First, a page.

The Infusatorium

A Peek Through the Window of Life With Multiple Myeloma
A Peek Through the Window of My Life With Multiple Myeloma

I arrive at 8 am. Sam works admitting: name, birthdate, reason for being here. The data links me to my doctor’s orders. I receive a barcoded arm band.

The infusatorium opens at 8:30. I wait, reading Web/MD magazine. I wonder if I could write for them. “No,” I decide, “I’m irrelevant. I’m no Brokaw or Ferraro.”

Recently, I’d wrinkled my nose at the uneven coverage of Tom Brokaw’s multiple myeloma diagnosis; the cancer we now share. Our celebrity obsessed social culture stuffs itself on sound bites. It’s mostly appetizers, seldom the entrée of what, in this instance, is a fascinating disease.

We Can't Stop the Chemo Until a Cure Is Found.
We Can’t Stop the Chemo Until a Cure Is Found.

As I digest these thoughts, an elderly gentleman opens the door to the infusion clinic. I follow. We must weigh ourselves. He sidles out of his wheelchair, edges onto the floor scale, and grabs the printout. It’s my turn. 177 pounds. A little chunky for me, due perhaps to winter’s inactivity and steroid bingeing on potato chips and candy.

I nestle into a lounger at one of the infusion room’s seven stations. The light is muted, pleasant. I connect my iPad to the wireless. K approaches. I like her. The oncology nurses are universally wonderful, compassionate guides through the Stygian underworld of cancer.

The Wires of My DNA Got Crossed.
The Wires of My DNA Got Crossed.

We chat about our weekends as she takes my vitals. BP is 120/58. Good, I’m relaxed. She palpates my wrist, then wraps the IV site in heated blankets.

Several minutes later, a fat worm of vein greets her needle. She draws two tubes of blood for lab tests. It’s the usual suspects. K hangs a bag of saline, flushes the IV port and attaches the drip. She brings me ice water and a blueberry muffin. In the infusatorium, we are all celebrities.

The room gets busy. First, a young boy arrives with his little brother and his father. I’d not seen him in previous visits. Raccoon eyes and a shadow of new hair infer cancer. So, a fellow chemo junkie. His wan smile, nonetheless, lights the room.

My Bone Marrow is a Junkyard of Used Up Chemo.
My Bone Marrow is a Junkyard of Used Up Chemo.

Then, a regular, obviously the respected patriarch of an extended family, shuffles by me with the usual entourage: two adult daughters and his wife. He dabs watery eyes with tissue. His resting gaze shows resolve.The ladies surround him with love, the strongest elixir of all.

Nurse R arrives at 9:50. My labs passed muster. She hangs another bag of saline. This one contains four milligrams of a magic potion. The tiny dose is infused over 20 minutes. Any faster and it can stress the kidneys.

Hope Floats
Hope Floats

Finally, it’s time for the subQ. At 10:25, K brings the medicine. Another small dose, but it packs a wallop. She wears a protective gown, gloves, and a plastic face guard over a paper mask. Did I mention this shit is poison? The needle stick into my belly fat goes OK, but for a few moments, when she pushes the drug home, it burns as if I’d swallowed a jalapeño pepper. Before I can object, it’s over.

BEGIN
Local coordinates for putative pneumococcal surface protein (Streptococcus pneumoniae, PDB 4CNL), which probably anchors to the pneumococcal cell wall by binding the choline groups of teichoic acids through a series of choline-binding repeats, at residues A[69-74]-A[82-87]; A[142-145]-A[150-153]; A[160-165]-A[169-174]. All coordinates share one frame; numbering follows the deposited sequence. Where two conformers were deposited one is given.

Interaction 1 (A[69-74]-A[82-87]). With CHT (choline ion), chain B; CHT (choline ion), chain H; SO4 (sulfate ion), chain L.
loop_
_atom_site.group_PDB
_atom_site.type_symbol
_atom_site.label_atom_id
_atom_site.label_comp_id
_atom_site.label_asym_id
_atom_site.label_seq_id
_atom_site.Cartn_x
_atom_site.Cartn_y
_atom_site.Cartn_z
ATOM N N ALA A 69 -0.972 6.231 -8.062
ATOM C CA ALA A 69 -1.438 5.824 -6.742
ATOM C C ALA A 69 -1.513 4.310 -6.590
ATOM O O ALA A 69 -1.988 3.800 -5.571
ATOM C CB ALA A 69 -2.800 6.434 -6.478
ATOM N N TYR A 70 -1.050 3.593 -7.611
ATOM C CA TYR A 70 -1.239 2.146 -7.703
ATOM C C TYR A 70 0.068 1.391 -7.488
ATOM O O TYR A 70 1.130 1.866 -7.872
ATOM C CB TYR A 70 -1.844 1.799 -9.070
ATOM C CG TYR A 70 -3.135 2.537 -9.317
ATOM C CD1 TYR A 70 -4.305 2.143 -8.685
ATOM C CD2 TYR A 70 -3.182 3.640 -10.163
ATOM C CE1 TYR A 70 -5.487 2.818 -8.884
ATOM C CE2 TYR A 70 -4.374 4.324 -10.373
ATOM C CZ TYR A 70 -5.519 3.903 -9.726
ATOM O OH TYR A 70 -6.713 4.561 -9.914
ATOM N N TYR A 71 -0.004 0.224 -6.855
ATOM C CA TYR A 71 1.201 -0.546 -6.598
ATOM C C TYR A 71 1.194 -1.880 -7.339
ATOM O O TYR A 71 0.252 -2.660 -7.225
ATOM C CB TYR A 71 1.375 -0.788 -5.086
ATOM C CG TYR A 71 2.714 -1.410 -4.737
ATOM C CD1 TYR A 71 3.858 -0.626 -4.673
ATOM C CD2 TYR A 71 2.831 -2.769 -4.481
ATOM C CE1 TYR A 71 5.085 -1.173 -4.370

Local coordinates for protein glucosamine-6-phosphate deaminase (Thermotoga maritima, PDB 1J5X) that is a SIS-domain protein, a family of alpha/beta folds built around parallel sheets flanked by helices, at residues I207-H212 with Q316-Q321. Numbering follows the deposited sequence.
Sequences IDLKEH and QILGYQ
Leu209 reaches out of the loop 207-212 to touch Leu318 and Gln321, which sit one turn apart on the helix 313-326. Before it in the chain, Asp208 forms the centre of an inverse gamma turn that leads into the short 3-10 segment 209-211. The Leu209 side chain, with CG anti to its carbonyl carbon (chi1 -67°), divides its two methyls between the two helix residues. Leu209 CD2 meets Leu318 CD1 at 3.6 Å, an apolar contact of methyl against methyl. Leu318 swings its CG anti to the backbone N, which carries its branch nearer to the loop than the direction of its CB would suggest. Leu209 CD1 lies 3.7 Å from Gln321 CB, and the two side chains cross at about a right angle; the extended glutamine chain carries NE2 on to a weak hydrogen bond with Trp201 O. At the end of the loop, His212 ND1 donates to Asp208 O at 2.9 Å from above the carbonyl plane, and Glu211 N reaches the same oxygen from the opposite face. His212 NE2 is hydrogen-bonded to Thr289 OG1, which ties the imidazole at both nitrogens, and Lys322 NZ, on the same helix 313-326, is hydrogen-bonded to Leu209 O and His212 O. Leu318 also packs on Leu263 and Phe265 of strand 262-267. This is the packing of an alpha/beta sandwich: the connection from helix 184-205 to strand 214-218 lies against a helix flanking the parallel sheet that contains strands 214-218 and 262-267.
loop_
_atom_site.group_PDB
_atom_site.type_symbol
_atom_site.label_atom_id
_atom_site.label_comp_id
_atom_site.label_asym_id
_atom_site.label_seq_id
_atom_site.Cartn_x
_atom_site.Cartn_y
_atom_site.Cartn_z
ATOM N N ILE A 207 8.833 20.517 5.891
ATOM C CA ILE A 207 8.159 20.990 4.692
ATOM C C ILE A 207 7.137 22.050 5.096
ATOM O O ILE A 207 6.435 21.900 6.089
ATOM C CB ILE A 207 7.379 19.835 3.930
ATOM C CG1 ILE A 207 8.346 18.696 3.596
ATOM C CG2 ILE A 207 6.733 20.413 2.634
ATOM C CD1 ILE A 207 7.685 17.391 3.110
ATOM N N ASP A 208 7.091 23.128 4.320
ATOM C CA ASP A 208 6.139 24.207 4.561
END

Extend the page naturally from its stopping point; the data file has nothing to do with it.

K disposes of the needle and her bio-hazard suit. She returns and shuts down the saline drip. She cleans up my IV site. After 2 1/2 hours, I am free to go. I have bandages on my belly and wrist. The nurses bid me farewell.

Others arrive as I exit. Out in the lobby, no one stops me for an autograph. On go the sunglasses … I slip into my cloak of anonymity and depart.

19 thoughts on “The Infusatorium

  1. Ah john…Kenny would so be in your corner. Reading your blog brings him to mind always. Soon you will be enjoying your new grandchild. Take care dear friend…nancy t


  2. great blog. the irony about Brokaw is that he is a better journalist than those who are covering this story…. he would have asked the right questions, produced a more accurate story.


    1. You are right Julie. I linked to K. Giusti’s interview. It was relevant. Sanjay Gupta on CNN was awful as their “expert.” Thanks for all you do at MM Support.


  3. This was so informative! And I didn’t know you were doing this. For how long? How often? I loved reading, “My labs passed muster.” Perfect selection of photographs. You are becoming such an accomplished artist.


  4. I had never thought about it – but I guess you are a “celebrity” of sorts while in treatment. I only went thru 2 rounds of chemo but 6 weeks of radiation – 4 weeks once a day, 2 weeks twice a day. Every week the doc visited me in the lab and I also saw him in his office. There were techs, physician assistants, nurses, receptionists, and even the superintendent/doorman in the living facility who knew me, held me by my hands and arms, spoke to me, and generally touched me in every way for nearly two months. And then one day it was over – sent me home, treatment ended, with the instructions to now “get better”. Fame is such a fleeting quality… 🙂


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